There is a small but obvious detail I noticed in the closing credits for “Penguin Bloom,” director Glendyn Ivin’s latest feature available on Netflix this week: “Magpie Trainer: Paul Mander.” It’s a rare case to see a magpie trainer can get recognized in the credits, while this also means Paul Mander deserves our appreciation for his professional work in the film. And the magpie here in the film deserves a star credit just like the dogs from Oscar-winning “The Artist” and Tarantino’s love letter “Once Upon a Time… in Hollywood.” (Though the magpie is actually portrayed by eight different magpies)

Based on the best-selling non-fiction book “Penguin Bloom: The Odd Little Bird That Saved a Family” by Bradley Trevor and Cameron Bloom, who co-wrote the book to share the heartbreaking yet inspiring tale of her wife Sam Bloom – paralyzed from the chest down in an accident on a family vacation in Thailand in 2013 – the film is a story about grief, resilience, and recovering that lands on some familiar cheesy-dramatic beats.

The always talented Naomi Watts plays the athletic Sam, enjoying the vacation with her husband Cameron (Andrew Lincoln, “The Walking Dead”) and their young sons Noah (the newcomer Griffin Murray-Johnston), Reuben (Felix Cameron) and Oli (Abe-Clifford Barr) in Thailand. But then Sam falls off the balcony and breaks her backbone, she’s left paralyzed in a wheelchair (it’s the second time Watts has played a character encounters accident on a family vacation in Thai, the first is the tsunami disaster “The Impossible” in 2012, both films are based on true stories). She’s deeply depressed, helpless, and pushes her loved ones away. “It’s like Mum was stolen from us,” Noah, who narrates the film, points out the emotional status of her mother being rage and anxious, and closing herself from her supportive husband and boys who need their mother.

Enters Penguin, a black-and-white magpie that is injured by falling down from the nest. The Bloom boys bring the magpie back and named it Penguin because of its color. Penguin needs to be cared, and Sam desires to be able to care for someone like she used to. The story can’t be more obvious that Sam will eventually find hope and courage from caring for the injured Penguin. The parallels and metaphor here are clear, yet director Ivin finds some lovely messages to deliver.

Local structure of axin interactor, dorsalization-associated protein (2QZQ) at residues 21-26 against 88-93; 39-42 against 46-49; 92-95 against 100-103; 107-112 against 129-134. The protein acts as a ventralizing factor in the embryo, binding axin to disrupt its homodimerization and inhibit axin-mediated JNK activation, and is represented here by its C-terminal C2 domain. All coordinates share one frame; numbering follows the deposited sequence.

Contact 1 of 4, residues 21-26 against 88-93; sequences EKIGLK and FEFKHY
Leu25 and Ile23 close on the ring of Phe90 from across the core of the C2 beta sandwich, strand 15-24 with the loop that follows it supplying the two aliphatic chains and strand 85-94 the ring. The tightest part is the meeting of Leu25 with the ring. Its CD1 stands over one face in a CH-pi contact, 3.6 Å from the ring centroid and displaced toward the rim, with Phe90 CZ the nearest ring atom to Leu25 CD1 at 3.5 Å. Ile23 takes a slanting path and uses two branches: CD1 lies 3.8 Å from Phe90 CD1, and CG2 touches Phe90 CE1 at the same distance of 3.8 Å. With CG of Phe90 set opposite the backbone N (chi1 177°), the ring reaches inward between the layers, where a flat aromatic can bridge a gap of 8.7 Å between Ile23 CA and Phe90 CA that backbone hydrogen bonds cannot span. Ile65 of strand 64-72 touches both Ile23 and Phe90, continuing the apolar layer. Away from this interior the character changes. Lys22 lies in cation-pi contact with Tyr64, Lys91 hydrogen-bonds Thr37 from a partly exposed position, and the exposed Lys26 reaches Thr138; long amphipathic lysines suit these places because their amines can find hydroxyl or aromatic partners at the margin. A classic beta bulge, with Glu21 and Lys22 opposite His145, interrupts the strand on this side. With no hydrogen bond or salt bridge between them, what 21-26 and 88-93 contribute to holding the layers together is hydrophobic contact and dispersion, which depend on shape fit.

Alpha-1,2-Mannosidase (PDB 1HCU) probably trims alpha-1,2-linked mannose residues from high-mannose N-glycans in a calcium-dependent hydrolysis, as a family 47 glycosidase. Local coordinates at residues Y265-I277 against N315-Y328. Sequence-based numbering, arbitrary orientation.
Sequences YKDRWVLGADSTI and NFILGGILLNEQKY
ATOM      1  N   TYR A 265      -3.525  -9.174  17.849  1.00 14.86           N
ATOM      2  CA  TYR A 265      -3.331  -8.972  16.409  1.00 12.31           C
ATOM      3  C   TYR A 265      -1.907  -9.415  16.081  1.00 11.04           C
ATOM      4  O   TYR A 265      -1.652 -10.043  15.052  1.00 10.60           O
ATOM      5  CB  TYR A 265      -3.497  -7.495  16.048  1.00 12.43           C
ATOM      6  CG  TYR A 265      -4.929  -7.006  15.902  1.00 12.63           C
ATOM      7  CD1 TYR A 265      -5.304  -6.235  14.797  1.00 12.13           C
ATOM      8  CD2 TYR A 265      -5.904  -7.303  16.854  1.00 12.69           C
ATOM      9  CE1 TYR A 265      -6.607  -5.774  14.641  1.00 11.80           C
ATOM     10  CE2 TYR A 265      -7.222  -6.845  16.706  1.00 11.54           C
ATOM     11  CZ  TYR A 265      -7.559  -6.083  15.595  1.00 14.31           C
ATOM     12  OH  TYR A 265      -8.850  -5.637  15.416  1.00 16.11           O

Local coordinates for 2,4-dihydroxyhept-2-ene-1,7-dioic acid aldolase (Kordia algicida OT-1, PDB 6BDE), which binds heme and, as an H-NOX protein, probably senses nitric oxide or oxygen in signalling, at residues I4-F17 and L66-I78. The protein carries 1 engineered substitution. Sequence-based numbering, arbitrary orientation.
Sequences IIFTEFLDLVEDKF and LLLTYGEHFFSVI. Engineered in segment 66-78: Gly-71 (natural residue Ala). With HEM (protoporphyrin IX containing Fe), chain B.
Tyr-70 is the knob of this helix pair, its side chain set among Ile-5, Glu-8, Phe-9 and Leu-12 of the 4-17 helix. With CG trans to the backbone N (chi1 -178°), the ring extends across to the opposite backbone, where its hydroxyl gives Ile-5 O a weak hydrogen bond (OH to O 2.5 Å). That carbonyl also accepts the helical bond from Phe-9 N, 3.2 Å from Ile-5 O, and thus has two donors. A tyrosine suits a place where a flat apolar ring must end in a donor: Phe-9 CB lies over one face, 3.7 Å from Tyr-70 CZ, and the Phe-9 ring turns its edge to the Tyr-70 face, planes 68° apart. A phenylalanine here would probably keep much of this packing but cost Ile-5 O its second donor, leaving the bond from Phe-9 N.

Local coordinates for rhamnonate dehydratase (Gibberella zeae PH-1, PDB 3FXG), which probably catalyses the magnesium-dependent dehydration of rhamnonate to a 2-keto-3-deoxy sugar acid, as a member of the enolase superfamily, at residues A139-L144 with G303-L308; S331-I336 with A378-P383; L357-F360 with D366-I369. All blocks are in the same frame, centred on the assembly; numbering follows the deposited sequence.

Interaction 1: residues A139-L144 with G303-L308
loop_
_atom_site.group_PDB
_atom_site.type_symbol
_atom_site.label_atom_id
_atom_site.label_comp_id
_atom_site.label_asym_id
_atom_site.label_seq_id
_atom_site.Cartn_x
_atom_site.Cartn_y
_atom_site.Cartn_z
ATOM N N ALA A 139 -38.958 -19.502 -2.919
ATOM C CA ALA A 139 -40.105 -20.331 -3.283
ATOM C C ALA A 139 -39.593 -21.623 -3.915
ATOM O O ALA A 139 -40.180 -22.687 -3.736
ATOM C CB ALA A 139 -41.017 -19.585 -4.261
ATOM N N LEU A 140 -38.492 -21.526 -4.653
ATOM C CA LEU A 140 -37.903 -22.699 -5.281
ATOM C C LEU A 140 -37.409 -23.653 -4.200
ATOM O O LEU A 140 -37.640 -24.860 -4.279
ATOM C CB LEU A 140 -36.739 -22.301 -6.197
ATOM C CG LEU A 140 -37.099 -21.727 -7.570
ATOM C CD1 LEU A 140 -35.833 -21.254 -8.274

At first, when the boys bring the bird home, Sam is not satisfied with it, but she later relates to Penguin. She tells Noah, also works as her own statement: “She’s a wild bird, which means she can’t stay here forever,” and “She doesn’t want to be stuck inside, does she?” The duty of caring and supporting the bird makes her feel like a mother again, while her boys, especially Noah, also feel the distance from their mother is shortening during the process.

“Penguin Bloom,” in the end, is a simple drama of the emotional state after tragedy and how love can heal us from depression. The eye-catching cinematography from Sam Chiplin turns the scene bright and sun-shining as Sam opens up herself and Penguin starts to spread her wings. Even though the characters’ arc and their journeys are predictable, the film is still able to take off and fly high at some point. 

GRADE: C+

Contact me at jiajinpin@gmail.com.  Follow social at @jjpin

  • Distributor: Netflix
  • Production: Made Up Stories and Broadtalk
  • Director: Glendyn Ivin
  • Writer: Shaun Grant and Harry Cripps
  • Producer: Emma Cooper, Steve Hutensky, Jodi Matterson, Bruna Papandrea, and Naomi Watts
  • Cast: Naomi Watts, Andrew Lincoln, Griffin Murray-Johnston, Felix Cameron, Abe Clifford-Barr, and Jacki Weaver
  • “Penguin Bloom” premiered at 2020 Toronto International Film Festival. Available on Netflix Jan. 27, 2021

Read the review in Chinese

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